Major Los Angeles-based CBD player MedTerra is another that has welcomed the FSA move. Amsterdam-based CEO of its rapidly expanding year-old European operation, Koen Ridder, said “for us it will be better” ​in a market it recently launched in.

What about Brexit?

In 2021 Britain will officially go it alone although the FSA has indicated it will utilise EU safety criteria but possibly differing criteria in other areas like health claims.

Sian Edmunds from the Burgess Salmon legal firm in the UK told The Grocery Insider​ podcast last week that in 2020 it is “pretty much business as usual”​ in terms of the UK following EU law. After that is anybody’s guess.

“The last time I spoke to the FSA about this they were unclear themselves about where the line was going to fall.”

Dr Mark Tallon said there would likely be a need to apply some focus on consumptions patterns for the UK and devolved parts like Wales and Scotland in relation to dose and safety etc.”

“We are still figuring out if the UK will have other requirements because of Brexit but we are working on our dossier and at the moment our products are as compliant as we can be.”

He said MedTerra, which sponsors the likes of surfers, skateboarders, snowboarders, models, cyclists and golfers and sold 1m bottles of its coconut oil- CBD infusion in the US in 2019, was set to launch in Greece, Spain and France in the coming weeks.

MedTerra sources all its CBD isolates from its industrial hemp farms in Kentucky in the US but Ridder said the firm was considering more expensive European cultivars to comply with EU Cosmetics Act stipulations that CBD be sourced within the EU bloc.

So far only a handful of CBD novel foods applications have been made across the EU.

Important milestone: German Ministry backs some hemp extracts

Last week the sector achieved what the European Industrial Hemp Association (EIHA) called an “important milestone”​ after it said the German Federal Ministry of Food and Agriculture (BMEL) acknowledged parts of the hemp plant had a lengthy history of use across European nations and did not require novel foods approval.

“Thus, hemp food products made from traditionally produced extracts with the natural full spectrum of the cannabinoids contained in the hemp plant are not novel foods,”​ EIHA president Daniel Kruse said of BMEL’s stance.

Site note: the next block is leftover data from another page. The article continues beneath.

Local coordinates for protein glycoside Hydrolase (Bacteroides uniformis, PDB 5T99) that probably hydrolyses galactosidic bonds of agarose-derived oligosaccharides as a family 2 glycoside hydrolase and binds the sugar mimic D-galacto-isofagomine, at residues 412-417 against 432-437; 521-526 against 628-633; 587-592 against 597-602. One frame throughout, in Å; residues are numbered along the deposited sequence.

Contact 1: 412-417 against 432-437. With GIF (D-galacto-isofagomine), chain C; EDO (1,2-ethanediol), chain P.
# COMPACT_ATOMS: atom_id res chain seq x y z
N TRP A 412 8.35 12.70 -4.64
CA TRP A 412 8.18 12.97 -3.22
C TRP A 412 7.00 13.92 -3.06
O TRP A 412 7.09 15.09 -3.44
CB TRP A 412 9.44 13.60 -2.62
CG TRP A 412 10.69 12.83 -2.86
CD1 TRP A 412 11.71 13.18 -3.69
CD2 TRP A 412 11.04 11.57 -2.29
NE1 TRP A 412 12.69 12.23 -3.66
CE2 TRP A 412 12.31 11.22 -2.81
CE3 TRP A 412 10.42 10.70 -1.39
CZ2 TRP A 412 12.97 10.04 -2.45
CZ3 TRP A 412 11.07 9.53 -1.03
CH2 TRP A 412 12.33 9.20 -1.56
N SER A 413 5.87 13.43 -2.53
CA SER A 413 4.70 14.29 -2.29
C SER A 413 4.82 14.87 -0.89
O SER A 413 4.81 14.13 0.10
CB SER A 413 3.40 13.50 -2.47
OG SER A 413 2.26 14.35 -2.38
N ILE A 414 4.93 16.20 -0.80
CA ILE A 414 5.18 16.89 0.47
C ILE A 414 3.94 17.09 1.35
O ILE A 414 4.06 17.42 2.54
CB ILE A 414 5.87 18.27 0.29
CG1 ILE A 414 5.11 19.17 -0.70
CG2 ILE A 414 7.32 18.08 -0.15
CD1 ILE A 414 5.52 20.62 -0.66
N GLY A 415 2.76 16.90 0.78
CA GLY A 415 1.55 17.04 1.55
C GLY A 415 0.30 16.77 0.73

“For the German hemp food industry this statement by the government and the ministry is an important milestone.”

However the BMEL position contradicts Germany’s Federal Office of Consumer Protection and Food Safety (BVL) which has backed the mainstream EU position that CBD extracts require novel foods approval.

“It now only remains to be seen whether the BVL will finally amend and correct the content of its previous blanket and undifferentiated publication on this topic of 20.03.2019, which has already led to avoidable irritation and legal errors on the part of many state and local authorities, as well as in some cases individual courts in Germany,”​ EIHA state, referencing at least one recent German regional court ruling​ that found CBD extracts require novel foods authorisation.

“It also remains to be seen whether the BVL will now agree to a meeting of experts, which EIHA has already requested several times.”

‘In the human food chain for millennia’

The EIHA argues whole plant hemp extracts like those derived from hemp flowers and leaves – at the very least – should be permitted for use in foods in the EU as they have been “in the human food chain for millennia”.

The group references a letter from an EU food safety committee in 1998 that acknowledged this history of use and approved hemp leaf and flower extracts in the EU; EIHA says the letter is being ignored by contemporary EU novel foods authorities.

Brightfield Group predicts Europe’s CBD food, cosmetics and vape oil market will be worth €1.5bn by 2023. Analyst Cowen Inc projects the global market will be worth €14.4bn by 2025.